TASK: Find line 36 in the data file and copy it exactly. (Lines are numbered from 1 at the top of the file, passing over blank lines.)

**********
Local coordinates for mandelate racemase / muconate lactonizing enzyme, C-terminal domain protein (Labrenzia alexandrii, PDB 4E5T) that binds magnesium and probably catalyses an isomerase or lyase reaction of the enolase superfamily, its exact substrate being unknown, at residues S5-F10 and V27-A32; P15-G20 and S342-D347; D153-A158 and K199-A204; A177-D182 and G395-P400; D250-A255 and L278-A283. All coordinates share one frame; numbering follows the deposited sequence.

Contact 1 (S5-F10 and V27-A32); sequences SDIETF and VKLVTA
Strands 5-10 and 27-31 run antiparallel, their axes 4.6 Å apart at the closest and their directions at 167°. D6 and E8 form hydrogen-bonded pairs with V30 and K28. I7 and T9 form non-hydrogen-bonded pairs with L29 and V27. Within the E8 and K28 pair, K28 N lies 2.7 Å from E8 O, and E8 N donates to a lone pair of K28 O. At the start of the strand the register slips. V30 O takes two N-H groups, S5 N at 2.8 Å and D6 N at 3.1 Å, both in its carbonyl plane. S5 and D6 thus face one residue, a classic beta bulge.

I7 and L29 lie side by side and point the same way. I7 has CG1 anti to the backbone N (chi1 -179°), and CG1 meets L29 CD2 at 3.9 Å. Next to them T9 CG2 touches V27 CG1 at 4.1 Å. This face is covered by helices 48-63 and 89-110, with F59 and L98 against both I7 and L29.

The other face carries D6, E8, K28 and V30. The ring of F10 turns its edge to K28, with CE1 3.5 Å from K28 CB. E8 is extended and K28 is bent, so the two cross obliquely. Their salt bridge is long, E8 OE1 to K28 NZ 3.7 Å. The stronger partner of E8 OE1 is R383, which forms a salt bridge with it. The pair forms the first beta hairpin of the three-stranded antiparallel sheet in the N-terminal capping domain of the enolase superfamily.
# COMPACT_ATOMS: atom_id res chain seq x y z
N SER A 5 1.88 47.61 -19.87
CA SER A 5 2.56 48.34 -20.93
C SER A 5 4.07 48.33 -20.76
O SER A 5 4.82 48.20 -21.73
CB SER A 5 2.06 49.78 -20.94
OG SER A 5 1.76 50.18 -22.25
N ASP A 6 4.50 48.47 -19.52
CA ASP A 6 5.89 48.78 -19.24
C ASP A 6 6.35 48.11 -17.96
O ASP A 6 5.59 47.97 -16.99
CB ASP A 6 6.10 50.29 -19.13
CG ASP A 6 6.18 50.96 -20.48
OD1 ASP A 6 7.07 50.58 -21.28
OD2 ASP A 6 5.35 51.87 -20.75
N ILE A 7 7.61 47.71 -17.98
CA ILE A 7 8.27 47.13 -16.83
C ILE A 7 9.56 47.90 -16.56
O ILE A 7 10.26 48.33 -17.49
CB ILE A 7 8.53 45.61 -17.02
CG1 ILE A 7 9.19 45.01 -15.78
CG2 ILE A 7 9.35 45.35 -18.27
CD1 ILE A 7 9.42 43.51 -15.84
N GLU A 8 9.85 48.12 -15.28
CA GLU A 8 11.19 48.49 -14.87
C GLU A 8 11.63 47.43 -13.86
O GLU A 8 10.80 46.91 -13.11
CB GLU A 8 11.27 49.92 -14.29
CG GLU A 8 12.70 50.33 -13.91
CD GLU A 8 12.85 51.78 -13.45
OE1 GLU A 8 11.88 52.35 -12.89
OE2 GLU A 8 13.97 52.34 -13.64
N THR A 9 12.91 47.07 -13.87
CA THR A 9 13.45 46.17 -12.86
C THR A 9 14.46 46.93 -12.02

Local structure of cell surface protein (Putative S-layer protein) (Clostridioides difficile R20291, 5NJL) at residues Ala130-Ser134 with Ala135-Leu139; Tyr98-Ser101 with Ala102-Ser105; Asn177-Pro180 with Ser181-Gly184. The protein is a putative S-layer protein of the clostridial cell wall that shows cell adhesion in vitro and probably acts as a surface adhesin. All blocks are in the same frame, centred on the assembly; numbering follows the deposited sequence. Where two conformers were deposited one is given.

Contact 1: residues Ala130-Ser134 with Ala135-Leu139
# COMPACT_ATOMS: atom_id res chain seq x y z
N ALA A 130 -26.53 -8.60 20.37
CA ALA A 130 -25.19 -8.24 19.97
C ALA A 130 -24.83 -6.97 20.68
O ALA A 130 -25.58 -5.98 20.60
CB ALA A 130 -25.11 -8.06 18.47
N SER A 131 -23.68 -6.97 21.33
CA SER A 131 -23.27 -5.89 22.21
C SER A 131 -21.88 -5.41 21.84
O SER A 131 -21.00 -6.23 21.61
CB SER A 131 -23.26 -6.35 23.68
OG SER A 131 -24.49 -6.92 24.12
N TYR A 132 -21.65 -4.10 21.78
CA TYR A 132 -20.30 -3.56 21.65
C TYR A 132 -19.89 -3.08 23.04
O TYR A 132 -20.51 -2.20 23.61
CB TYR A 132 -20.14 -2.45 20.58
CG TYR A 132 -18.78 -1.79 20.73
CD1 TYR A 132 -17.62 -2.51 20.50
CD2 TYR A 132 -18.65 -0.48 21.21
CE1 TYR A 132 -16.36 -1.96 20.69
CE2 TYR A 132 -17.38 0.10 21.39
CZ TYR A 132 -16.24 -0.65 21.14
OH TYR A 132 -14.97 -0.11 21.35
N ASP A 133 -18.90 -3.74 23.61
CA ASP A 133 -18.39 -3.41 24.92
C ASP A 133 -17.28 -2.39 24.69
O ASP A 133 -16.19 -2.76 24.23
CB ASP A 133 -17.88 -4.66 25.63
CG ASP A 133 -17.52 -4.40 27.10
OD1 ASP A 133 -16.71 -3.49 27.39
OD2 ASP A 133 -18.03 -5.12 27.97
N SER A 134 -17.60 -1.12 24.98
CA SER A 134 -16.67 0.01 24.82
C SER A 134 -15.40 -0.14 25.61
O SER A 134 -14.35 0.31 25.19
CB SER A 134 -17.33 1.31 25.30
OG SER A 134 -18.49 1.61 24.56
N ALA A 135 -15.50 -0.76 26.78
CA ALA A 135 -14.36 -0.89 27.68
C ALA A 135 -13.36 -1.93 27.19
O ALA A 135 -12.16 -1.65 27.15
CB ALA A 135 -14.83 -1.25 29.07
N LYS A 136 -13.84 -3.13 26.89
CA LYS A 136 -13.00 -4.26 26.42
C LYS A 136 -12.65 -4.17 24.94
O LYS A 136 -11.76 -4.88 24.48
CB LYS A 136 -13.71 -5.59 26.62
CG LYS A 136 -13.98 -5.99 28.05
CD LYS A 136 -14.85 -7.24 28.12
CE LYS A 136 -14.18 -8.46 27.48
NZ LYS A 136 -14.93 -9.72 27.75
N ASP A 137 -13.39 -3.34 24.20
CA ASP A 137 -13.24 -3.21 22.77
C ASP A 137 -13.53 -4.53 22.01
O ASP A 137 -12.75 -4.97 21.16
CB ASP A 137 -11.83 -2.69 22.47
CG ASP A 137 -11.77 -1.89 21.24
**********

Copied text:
OE1 GLU A 8 11.88 52.35 -12.89